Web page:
Fire exercise to be carried out in the Panenská tunnel on the D8 motorway
The Road and Motorway Directorate of the Czech Republic (ŘSD) is preparing a project unique in our country. On Saturday, 3 October 2009, a fire test will be carried out in the Panenská tunnel, located on the D8 motorway in the direction from Ústí nad Labem towards the border with Germany. All units of the Integrated Rescue System will participate in the test, which will also include tactical training. The project should serve to prevent events similar to those that have occurred in tunnels in the Alps.
The ŘSD carries out similar safety measures on all its constructions requiring such preventative action. Nevertheless, the training that will take place on 3 October 2009 near the German border is truly unique. It will take place in the longest tunnel in the Czech Republic, the Panenská tunnel, with the total length of 2,031 metres.
The training will last throughout Saturday. As a result, traffic on the D8 motorway in the vicinity of the tunnel in both directions will be suspended. In co-operation with the Police of the Czech Republic, the ŘSD is preparing timely notification for all drivers. It will inform them of alternative roads, with the direction of Dresden marked green and the direction of Prague red.
Freight and passenger transport will be diverted a sufficient distance before the tunnel on to alternative roads. “The information will be displayed at distances that will make it possible for the drivers to choose another route. All drivers should reach their destination in time. This applies to drivers heading for Germany, as well as in the other direction, i.e. from Germany to Prague. In addition, we have selected a day on which there is a public holiday in Germany, hence, heavy freight transport will not be on the roads on this day anyway,” explains Alfred Brunclík, Chief Executive Officer of the Road and Motorway Directorate of the Czech Republic.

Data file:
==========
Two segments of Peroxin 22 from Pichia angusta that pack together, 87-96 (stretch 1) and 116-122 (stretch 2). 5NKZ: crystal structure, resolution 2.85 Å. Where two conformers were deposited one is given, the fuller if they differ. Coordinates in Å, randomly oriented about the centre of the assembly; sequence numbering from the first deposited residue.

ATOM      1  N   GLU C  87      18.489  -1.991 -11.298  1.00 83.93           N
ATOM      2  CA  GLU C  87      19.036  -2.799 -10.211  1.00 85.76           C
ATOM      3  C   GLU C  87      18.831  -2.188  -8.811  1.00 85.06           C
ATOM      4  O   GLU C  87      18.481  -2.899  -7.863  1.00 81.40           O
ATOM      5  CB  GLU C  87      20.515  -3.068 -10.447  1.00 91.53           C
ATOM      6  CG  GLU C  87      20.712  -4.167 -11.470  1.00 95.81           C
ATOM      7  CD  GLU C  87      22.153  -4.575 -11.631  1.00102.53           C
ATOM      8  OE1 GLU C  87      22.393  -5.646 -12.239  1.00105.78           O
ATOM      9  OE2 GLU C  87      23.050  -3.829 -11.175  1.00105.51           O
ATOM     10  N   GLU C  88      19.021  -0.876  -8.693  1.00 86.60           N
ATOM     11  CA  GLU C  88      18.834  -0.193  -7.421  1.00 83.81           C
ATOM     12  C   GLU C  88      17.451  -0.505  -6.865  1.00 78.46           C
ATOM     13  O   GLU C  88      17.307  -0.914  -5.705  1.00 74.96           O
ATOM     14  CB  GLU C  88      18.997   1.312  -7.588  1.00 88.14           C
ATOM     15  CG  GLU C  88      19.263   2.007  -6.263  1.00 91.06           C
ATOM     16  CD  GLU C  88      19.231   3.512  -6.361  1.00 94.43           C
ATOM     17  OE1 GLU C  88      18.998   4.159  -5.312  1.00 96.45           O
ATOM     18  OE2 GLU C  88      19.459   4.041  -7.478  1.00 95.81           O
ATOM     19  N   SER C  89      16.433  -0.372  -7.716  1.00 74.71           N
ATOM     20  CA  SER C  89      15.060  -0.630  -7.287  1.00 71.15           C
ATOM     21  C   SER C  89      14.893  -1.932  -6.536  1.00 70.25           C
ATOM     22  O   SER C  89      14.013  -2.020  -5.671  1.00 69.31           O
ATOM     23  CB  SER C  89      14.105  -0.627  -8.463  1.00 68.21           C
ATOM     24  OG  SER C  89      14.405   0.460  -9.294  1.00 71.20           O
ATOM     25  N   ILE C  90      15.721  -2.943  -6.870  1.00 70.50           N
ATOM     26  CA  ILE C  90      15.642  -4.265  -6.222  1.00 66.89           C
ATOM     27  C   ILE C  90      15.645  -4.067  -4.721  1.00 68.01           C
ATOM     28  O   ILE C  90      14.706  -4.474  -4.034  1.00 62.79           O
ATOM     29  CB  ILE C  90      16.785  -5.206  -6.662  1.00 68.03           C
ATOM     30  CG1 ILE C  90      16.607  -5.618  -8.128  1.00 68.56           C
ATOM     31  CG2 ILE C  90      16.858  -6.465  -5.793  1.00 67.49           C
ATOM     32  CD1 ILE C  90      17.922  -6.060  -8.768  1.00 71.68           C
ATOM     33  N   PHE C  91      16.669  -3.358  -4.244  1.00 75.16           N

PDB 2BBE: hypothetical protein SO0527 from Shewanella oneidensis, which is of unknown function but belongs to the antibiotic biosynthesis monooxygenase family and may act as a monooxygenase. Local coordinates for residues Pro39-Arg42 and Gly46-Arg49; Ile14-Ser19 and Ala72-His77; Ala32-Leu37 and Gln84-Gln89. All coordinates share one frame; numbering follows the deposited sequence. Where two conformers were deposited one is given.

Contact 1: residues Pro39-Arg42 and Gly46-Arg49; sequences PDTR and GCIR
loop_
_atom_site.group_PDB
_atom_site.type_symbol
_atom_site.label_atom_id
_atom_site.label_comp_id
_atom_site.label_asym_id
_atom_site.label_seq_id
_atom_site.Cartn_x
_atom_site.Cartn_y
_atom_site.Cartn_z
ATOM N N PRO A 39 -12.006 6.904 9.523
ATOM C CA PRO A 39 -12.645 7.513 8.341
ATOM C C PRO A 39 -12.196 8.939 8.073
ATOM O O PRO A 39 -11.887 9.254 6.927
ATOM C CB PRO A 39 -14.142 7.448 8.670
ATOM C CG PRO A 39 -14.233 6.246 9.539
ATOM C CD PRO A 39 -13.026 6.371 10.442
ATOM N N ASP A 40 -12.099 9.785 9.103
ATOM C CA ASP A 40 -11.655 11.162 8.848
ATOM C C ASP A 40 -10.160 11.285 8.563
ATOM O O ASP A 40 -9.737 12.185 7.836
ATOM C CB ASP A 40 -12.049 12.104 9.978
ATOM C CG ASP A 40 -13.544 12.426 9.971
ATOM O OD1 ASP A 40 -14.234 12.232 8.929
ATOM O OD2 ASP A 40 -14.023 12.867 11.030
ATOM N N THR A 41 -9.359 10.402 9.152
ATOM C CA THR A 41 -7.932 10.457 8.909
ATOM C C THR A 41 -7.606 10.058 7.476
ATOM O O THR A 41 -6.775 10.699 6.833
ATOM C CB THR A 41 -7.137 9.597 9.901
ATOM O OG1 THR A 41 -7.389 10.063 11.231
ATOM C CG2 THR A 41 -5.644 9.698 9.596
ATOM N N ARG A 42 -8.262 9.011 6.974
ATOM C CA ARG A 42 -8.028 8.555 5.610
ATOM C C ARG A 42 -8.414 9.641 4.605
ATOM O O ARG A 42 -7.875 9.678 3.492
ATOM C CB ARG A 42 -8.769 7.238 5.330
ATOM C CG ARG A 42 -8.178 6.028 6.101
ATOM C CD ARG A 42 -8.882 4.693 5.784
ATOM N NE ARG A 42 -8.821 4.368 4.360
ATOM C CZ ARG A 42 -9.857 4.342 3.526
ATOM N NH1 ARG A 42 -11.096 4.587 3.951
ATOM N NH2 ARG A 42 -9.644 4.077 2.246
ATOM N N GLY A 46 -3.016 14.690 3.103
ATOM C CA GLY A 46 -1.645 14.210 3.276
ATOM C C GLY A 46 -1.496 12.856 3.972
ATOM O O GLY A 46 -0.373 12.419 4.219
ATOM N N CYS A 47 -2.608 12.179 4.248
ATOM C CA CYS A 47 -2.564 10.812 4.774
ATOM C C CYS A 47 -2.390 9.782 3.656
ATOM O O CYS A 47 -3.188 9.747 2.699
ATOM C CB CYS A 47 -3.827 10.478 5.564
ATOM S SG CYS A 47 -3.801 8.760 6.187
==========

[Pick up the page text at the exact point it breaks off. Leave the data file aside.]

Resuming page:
The actual training will begin on Saturday, 3 October 2009 at eight o’clock in the morning, when the Police of the Czech Republic will secure the closure of the tunnel on the nearest flyovers. At about nine, the fire exercise itself will start. “First of all, we will ascertain and monitor the behaviour of the tunnel’s safety equipment during a fire without fire simulation,” Alfred Brunclík says. The test will verify, for example, the speed of air locks in the tunnel, the functionality of flaps and ventilators in emergency routes, and other technical–safety equipment of the structure. “All the values that will have been measured and assessed will be recorded in the respective report on the test’s course,” Alfred Brunclík points out.
The second exercise will be launched at 1 p.m. This test will entail the use of aerosol, a unique method for controlled simulation of real fire. “The training will be the same as that in the morning. The difference will rest in the fact that it will concern a really activated fire,” Alfred Brunclík explains. Just like in the case of the morning test, the afternoon test will also include monitoring of the parameters of fire behaviour in the Panenská tunnel. The ŘSD estimates that the entire thoroughfare will be opened again in the afternoon, following complete cleaning of the road and its putting into the appropriate condition.
The exercise aims to map the situation on road structures in various crisis situations. “Only a thorough training will prepare us for situations that can emerge. Unfortunately, we know of such situations from the tunnels in the Alps and by carrying out this exercise we have to learn how to prevent them”, Alfred Brunclík adds.